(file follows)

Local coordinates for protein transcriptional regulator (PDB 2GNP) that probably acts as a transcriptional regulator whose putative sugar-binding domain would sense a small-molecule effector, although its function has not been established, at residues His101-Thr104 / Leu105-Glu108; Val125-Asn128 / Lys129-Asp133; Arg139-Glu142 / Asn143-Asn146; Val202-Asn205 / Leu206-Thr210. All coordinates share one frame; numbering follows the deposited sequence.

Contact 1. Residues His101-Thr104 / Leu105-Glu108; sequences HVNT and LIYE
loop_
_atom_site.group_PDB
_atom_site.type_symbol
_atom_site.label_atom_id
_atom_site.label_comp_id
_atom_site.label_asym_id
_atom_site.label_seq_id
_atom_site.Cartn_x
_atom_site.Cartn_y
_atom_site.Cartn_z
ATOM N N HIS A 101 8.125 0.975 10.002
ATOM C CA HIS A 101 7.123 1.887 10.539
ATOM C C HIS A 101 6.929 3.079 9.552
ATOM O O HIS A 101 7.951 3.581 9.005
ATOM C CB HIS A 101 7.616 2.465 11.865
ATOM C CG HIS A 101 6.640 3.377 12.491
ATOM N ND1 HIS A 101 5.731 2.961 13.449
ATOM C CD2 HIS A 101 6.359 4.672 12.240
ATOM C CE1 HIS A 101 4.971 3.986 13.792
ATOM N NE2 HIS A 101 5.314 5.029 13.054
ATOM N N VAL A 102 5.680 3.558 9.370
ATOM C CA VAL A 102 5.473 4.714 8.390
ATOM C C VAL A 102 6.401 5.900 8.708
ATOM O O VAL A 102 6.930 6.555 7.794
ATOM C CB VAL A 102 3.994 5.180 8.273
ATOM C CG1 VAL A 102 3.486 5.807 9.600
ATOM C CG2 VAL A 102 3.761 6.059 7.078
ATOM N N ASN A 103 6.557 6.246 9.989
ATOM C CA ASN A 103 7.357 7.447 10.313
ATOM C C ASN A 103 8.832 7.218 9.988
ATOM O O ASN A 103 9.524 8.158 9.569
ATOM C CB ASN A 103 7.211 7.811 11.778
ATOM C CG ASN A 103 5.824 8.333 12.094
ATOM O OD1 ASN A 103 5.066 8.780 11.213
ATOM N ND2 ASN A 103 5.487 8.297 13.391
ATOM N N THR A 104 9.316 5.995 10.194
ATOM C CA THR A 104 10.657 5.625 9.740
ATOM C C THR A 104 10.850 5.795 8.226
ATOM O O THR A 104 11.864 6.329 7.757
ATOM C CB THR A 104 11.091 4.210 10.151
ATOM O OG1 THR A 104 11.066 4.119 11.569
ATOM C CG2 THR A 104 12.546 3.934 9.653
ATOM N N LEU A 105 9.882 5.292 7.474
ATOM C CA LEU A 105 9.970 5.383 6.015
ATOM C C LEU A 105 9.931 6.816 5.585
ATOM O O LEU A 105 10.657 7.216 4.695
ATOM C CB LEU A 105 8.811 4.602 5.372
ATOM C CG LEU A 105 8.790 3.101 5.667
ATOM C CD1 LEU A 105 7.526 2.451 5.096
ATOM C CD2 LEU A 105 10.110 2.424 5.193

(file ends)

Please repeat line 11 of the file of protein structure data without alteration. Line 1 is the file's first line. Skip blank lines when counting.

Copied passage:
_atom_site.Cartn_y